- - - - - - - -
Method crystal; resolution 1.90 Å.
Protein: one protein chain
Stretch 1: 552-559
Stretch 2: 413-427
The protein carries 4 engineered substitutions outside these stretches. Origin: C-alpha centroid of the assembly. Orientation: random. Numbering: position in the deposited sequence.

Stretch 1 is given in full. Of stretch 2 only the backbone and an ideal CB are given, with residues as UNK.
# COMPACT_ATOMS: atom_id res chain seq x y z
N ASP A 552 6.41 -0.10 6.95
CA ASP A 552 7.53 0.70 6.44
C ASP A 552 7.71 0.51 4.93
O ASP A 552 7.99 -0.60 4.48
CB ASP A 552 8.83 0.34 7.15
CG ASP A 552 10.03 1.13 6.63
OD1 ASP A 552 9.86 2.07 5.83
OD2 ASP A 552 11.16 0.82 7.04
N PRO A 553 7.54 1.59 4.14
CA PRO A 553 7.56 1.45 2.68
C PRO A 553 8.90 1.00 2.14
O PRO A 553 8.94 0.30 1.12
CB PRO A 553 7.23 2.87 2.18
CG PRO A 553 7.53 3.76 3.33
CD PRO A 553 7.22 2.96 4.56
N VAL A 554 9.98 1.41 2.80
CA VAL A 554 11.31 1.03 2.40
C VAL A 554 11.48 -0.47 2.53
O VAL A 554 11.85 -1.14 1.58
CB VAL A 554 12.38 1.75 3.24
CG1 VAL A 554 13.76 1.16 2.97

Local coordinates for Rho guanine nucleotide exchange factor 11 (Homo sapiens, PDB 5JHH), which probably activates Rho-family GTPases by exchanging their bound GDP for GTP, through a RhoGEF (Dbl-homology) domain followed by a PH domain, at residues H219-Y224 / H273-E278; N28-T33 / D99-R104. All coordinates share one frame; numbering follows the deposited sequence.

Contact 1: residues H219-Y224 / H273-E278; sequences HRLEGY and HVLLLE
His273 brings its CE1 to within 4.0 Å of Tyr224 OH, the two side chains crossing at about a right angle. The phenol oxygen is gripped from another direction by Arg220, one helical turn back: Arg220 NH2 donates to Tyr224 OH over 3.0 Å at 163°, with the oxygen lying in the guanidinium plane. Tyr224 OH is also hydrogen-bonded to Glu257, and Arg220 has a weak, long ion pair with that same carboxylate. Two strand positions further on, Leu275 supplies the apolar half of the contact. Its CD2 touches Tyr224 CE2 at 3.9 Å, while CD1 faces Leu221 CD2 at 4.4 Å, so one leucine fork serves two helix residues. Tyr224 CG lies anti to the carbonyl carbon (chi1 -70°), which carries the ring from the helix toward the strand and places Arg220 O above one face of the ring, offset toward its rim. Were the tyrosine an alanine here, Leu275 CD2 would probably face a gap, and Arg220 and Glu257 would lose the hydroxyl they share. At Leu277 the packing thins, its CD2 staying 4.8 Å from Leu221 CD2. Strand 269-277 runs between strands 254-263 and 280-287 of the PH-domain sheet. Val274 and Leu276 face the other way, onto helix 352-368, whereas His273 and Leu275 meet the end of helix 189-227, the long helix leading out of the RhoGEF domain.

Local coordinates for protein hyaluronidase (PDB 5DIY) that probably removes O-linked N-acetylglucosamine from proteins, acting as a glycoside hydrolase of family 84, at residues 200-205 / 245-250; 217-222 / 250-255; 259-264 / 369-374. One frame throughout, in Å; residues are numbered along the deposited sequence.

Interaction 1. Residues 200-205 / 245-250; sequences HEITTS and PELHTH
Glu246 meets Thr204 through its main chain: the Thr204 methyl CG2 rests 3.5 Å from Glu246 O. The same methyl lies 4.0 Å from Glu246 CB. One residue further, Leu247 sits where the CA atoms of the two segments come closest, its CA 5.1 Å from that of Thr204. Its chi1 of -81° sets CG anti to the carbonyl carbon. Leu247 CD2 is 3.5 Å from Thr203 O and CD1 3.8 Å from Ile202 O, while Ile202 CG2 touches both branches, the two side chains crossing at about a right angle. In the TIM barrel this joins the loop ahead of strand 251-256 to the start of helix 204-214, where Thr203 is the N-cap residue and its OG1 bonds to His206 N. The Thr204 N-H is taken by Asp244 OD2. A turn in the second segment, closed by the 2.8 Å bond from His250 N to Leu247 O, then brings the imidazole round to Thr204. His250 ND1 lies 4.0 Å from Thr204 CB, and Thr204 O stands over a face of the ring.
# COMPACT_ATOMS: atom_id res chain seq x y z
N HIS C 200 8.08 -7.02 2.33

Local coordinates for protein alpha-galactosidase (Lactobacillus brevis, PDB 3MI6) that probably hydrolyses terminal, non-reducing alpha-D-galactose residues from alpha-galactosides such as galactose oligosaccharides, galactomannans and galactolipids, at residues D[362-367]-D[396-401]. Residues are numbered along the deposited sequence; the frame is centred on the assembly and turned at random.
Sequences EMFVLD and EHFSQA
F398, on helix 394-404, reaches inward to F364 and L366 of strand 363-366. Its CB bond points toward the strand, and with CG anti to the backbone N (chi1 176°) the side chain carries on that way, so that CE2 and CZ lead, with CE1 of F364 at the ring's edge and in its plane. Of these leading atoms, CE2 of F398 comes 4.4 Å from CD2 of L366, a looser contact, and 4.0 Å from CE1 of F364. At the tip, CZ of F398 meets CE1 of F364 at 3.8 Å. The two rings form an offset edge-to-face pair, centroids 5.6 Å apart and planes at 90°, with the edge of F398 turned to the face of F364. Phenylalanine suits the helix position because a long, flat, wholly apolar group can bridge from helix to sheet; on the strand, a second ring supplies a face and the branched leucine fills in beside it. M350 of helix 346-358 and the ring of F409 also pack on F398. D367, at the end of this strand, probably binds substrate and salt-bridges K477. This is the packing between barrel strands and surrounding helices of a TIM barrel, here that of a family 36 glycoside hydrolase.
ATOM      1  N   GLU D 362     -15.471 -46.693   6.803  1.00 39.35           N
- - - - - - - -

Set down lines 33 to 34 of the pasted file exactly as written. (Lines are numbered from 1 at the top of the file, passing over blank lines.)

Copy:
Interaction 1. Residues 200-205 / 245-250; sequences HEITTS and PELHTH
Glu246 meets Thr204 through its main chain: the Thr204 methyl CG2 rests 3.5 Å from Glu246 O. The same methyl lies 4.0 Å from Glu246 CB. One residue further, Leu247 sits where the CA atoms of the two segments come closest, its CA 5.1 Å from that of Thr204. Its chi1 of -81° sets CG anti to the carbonyl carbon. Leu247 CD2 is 3.5 Å from Thr203 O and CD1 3.8 Å from Ile202 O, while Ile202 CG2 touches both branches, the two side chains crossing at about a right angle. In the TIM barrel this joins the loop ahead of strand 251-256 to the start of helix 204-214, where Thr203 is the N-cap residue and its OG1 bonds to His206 N. The Thr204 N-H is taken by Asp244 OD2. A turn in the second segment, closed by the 2.8 Å bond from His250 N to Leu247 O, then brings the imidazole round to Thr204. His250 ND1 lies 4.0 Å from Thr204 CB, and Thr204 O stands over a face of the ring.